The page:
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company he was transferred from the Infantry to the Third Battalion, Texas Cavalry, on account of a crippled ankle. He remained with the cavalry through the succeeding period of the war.
When young Moss returned from the war he was broken in health and without as much as a full suit of wearing apparel. With that indefatigable energy and purpose, characteristic of the man, he at once began to lay a foundation for the future. In the absence of the young men during the war the Indians had driven away many horses and driven their owners back further east. The elder Moss had taken the precaution to have his sons move the horses down on Barton's Creek, near Austin, before young Moss joined the army. A year after his return, James and his brother, Charles, took charge of their father's cattle on shares. Week after week, after working all day, they, with some hands working for them, would take the horses to some favorable grazing place and take shifts in guarding them through the night. The moonlight nights increased the vigilance of these young cattlemen, for they well knew these were the nights the Indians were most likely to swoop down after the ponies.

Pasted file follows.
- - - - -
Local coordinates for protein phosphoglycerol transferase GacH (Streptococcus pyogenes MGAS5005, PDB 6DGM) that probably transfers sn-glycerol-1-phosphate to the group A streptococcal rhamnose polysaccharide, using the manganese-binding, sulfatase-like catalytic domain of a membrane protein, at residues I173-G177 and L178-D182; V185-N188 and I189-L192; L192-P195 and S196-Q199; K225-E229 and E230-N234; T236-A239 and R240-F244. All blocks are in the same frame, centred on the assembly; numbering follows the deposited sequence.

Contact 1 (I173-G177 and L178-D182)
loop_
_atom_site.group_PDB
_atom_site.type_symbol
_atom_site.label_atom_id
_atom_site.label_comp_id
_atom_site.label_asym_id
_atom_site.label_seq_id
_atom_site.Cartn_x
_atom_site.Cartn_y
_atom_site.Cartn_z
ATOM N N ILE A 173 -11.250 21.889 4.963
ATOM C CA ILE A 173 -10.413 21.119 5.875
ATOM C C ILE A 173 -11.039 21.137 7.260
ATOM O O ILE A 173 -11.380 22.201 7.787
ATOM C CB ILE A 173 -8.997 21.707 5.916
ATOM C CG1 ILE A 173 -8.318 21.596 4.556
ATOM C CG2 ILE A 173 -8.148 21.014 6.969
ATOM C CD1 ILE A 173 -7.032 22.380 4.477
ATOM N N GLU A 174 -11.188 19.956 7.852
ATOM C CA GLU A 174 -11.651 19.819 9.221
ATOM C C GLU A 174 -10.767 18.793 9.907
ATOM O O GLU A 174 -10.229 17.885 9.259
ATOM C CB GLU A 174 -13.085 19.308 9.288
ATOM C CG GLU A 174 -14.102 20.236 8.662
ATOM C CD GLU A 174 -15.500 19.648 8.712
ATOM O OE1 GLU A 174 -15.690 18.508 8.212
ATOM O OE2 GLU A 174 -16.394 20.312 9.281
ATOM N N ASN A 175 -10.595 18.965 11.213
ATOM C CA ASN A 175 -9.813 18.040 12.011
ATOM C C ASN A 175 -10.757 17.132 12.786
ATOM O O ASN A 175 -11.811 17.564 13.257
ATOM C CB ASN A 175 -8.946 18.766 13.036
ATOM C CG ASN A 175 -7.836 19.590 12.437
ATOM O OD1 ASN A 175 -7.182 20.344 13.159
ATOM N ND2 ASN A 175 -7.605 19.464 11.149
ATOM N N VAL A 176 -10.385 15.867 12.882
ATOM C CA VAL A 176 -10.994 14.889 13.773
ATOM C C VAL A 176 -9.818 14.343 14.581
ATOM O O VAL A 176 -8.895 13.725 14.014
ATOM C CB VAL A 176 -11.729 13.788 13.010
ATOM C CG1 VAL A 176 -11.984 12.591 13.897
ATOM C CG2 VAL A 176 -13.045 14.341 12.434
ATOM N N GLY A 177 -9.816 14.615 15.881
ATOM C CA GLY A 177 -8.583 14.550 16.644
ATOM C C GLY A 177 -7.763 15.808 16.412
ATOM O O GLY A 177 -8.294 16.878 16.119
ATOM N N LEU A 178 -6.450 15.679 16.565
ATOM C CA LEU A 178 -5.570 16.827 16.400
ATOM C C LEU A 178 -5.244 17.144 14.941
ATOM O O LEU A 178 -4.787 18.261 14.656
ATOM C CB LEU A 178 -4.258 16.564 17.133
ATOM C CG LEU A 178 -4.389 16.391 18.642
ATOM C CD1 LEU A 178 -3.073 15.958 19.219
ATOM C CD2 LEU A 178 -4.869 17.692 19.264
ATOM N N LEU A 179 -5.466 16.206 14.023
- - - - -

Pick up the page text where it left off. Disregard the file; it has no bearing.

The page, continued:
Besides the cattle, the two young men raised many hogs. As there was no local market for these, they killed and baconed about two hundred head one winter and the next summer loaded the meat into ox wagons and took it to Austin, Bastrop, LaGrange and as far as old Washington to secure markets for same. The weather became so hot that the boys drove at night and rested through the day.
Watching every chance to turn time into money, after the spring work with the cattle, young Moss took the contract to harvest the wheat crops of Cadwell and Saeter. He hired a negro man to help him. The wheat was cradled and handbound. The shocking was done at night. In the later '60's he, with others drove cattle